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We are not social media, new IT rules not applicable: Google tells HC

"We are a search engine and not a social media intermediary,” Google’s lawyer said


Google has bowled a googly to the centre’s efforts to crackdown on tech giants on the internet. While appealing another case, Google moved the Delhi High Court on Wednesday seeking protection from being declared as a ‘social media intermediary.’

“We are a search engine and not a social media intermediary,” Google’s lawyer told the court.

Google’s interjection assumes significance against the backdrop of the central government’s crackdown on social media giants under the IT Rules 2021 which came into force last week. The rules seek to enforce many stringent measures on social media intermediaries if they are to retain their ‘intermediary’ status (and not be held responsible for any material that is posted by users on their platform), including steps like tracing messages to find who first send it, as well as posting nodal officers who will enforce orders from the government to remove posts it finds objectionable.

It was argued that the IT Rules 2021 define social media intermediaries as platforms that enable online interactions, or allow for creation and uploading of content. While Google was a search engine aggregator and hence an intermediary, it was not a social media intermediary that would come under the purview of the 2021 IT rules, the US company claimed in court.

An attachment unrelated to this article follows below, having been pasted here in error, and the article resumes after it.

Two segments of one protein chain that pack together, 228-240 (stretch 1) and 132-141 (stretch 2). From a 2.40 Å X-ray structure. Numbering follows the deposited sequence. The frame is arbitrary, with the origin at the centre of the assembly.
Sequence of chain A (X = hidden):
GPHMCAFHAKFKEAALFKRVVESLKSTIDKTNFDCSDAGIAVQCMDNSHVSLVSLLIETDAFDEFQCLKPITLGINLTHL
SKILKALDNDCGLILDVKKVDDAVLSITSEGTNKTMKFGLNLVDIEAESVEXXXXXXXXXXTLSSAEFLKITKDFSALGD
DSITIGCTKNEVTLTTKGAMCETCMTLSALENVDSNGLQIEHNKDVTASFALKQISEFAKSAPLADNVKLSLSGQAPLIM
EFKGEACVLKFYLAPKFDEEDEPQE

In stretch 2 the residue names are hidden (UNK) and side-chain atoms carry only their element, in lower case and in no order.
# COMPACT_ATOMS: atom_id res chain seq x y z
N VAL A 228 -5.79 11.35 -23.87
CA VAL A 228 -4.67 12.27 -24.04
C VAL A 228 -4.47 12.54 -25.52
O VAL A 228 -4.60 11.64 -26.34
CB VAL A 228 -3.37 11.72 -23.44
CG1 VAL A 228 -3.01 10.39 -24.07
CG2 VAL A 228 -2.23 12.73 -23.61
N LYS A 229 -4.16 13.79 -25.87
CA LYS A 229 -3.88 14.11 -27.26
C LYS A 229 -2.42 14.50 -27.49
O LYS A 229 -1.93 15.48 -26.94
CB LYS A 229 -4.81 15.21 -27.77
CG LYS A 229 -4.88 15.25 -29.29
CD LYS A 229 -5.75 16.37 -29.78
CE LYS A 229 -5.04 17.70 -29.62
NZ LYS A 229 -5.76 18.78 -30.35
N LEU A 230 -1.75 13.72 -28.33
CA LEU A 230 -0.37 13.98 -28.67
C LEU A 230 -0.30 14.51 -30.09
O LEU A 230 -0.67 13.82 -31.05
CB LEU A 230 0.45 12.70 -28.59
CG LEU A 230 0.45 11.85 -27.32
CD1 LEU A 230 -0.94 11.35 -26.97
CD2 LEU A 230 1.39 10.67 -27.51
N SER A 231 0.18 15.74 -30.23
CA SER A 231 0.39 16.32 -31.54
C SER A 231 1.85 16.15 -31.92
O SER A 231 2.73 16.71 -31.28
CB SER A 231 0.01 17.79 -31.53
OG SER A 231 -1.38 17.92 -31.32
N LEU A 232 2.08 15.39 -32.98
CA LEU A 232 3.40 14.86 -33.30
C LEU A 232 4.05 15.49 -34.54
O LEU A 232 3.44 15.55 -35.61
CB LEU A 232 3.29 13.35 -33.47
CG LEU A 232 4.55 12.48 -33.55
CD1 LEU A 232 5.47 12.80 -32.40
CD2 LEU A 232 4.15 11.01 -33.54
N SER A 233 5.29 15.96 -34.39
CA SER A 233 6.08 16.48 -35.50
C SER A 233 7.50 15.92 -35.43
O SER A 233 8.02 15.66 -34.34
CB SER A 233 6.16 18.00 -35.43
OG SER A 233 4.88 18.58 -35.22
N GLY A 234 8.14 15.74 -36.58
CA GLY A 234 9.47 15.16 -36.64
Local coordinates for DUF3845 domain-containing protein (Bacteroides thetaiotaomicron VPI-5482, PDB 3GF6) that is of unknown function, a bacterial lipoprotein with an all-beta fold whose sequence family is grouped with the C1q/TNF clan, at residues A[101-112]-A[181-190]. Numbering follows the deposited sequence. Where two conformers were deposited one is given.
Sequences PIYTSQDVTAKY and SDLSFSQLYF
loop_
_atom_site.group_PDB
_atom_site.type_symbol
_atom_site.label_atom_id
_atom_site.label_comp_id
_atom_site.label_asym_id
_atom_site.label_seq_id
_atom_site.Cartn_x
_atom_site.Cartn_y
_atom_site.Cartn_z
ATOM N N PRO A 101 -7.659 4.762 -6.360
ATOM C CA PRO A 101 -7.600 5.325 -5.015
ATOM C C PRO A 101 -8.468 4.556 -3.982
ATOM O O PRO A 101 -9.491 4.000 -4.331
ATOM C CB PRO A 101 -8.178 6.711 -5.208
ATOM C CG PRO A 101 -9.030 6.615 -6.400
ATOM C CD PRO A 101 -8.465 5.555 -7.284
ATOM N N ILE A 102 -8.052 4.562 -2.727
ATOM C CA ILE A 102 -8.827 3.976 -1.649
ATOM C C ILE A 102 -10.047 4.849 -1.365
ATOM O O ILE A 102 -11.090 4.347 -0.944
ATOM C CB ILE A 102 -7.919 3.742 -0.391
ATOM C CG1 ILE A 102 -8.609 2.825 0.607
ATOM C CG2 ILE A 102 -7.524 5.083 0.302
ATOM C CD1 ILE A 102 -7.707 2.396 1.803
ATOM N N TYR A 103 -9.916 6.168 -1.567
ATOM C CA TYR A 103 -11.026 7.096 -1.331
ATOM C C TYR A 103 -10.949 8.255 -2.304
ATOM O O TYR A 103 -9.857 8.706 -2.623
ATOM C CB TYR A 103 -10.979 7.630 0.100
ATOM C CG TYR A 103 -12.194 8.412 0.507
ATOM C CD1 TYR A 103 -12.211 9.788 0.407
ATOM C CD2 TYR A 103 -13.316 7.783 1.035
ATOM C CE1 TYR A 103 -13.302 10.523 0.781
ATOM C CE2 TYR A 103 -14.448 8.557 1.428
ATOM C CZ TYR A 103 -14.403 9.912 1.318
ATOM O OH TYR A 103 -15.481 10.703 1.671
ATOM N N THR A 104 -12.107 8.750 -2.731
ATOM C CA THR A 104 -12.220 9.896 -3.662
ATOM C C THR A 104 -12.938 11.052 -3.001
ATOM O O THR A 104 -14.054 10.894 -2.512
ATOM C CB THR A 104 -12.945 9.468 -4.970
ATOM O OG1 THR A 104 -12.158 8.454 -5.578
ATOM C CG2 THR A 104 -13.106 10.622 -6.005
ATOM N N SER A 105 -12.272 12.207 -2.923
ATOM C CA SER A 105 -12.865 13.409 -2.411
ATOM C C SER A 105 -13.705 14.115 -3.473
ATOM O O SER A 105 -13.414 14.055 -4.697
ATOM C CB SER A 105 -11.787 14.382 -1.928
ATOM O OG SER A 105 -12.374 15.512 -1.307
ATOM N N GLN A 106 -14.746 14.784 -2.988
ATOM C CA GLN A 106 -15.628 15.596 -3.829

The court has issued notice to the Centre to respond to the petition.

Google’s plea came while it was challenging a Delhi court’s order from April which termed it a ‘social media’ intermediary in a case filed by a girl who said that her private pictures were taken from her social media accounts on Facebook and Instagram and posted on a porn website without her consent. The court ordered Google to remove the post, and other similar flagged posts globally within 24 hours.

Google’s lawyer said while it had no issues in removing a certain post, it has problems with the nature of the court order which billed it a ‘social media intermediary’ as well as the order to remove posts globally. “Some content may be offensive to Indian law but not offensive outside India, so a blanket order to remove the content globally can’t be issued,” he said.

The new IT rules have been in the headlines over the government’s move to crackdown on social media liberties, something activists say will spell the end of freedom of speech and expression online in the country. WhatsApp, India’s leading short messaging service, has already filed a case against the implementation of the new rules arguing it was unconstitutional and infringes on the “privacy of our users.” Google’s latest spin will muddy the waters further.


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